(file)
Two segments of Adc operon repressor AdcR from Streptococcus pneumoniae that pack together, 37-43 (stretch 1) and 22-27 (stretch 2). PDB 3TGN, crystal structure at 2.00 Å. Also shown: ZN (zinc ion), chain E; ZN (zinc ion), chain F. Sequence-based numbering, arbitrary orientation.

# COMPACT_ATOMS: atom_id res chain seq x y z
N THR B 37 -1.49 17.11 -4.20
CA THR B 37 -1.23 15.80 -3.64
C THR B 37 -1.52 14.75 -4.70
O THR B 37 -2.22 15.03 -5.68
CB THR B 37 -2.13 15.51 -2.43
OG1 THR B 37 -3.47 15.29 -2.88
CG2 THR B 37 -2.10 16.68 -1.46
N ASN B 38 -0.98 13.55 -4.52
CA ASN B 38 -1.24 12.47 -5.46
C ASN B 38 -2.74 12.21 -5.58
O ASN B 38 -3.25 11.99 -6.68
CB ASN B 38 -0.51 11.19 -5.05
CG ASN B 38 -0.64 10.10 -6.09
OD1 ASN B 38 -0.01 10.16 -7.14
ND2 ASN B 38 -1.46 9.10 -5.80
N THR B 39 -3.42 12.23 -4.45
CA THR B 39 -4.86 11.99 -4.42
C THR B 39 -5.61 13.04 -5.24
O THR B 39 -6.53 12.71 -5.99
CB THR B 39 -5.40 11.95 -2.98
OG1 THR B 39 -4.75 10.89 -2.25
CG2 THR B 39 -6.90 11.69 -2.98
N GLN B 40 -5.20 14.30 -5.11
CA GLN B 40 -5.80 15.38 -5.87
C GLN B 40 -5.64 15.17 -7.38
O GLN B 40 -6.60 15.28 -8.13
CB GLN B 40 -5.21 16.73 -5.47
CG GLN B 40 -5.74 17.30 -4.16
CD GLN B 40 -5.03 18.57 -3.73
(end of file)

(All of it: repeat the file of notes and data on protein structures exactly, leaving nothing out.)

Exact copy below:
Two segments of Adc operon repressor AdcR from Streptococcus pneumoniae that pack together, 37-43 (stretch 1) and 22-27 (stretch 2). PDB 3TGN, crystal structure at 2.00 Å. Also shown: ZN (zinc ion), chain E; ZN (zinc ion), chain F. Sequence-based numbering, arbitrary orientation.

# COMPACT_ATOMS: atom_id res chain seq x y z
N THR B 37 -1.49 17.11 -4.20
CA THR B 37 -1.23 15.80 -3.64
C THR B 37 -1.52 14.75 -4.70
O THR B 37 -2.22 15.03 -5.68
CB THR B 37 -2.13 15.51 -2.43
OG1 THR B 37 -3.47 15.29 -2.88
CG2 THR B 37 -2.10 16.68 -1.46
N ASN B 38 -0.98 13.55 -4.52
CA ASN B 38 -1.24 12.47 -5.46
C ASN B 38 -2.74 12.21 -5.58
O ASN B 38 -3.25 11.99 -6.68
CB ASN B 38 -0.51 11.19 -5.05
CG ASN B 38 -0.64 10.10 -6.09
OD1 ASN B 38 -0.01 10.16 -7.14
ND2 ASN B 38 -1.46 9.10 -5.80
N THR B 39 -3.42 12.23 -4.45
CA THR B 39 -4.86 11.99 -4.42
C THR B 39 -5.61 13.04 -5.24
O THR B 39 -6.53 12.71 -5.99
CB THR B 39 -5.40 11.95 -2.98
OG1 THR B 39 -4.75 10.89 -2.25
CG2 THR B 39 -6.90 11.69 -2.98
N GLN B 40 -5.20 14.30 -5.11
CA GLN B 40 -5.80 15.38 -5.87
C GLN B 40 -5.64 15.17 -7.38
O GLN B 40 -6.60 15.28 -8.13
CB GLN B 40 -5.21 16.73 -5.47
CG GLN B 40 -5.74 17.30 -4.16
CD GLN B 40 -5.03 18.57 -3.73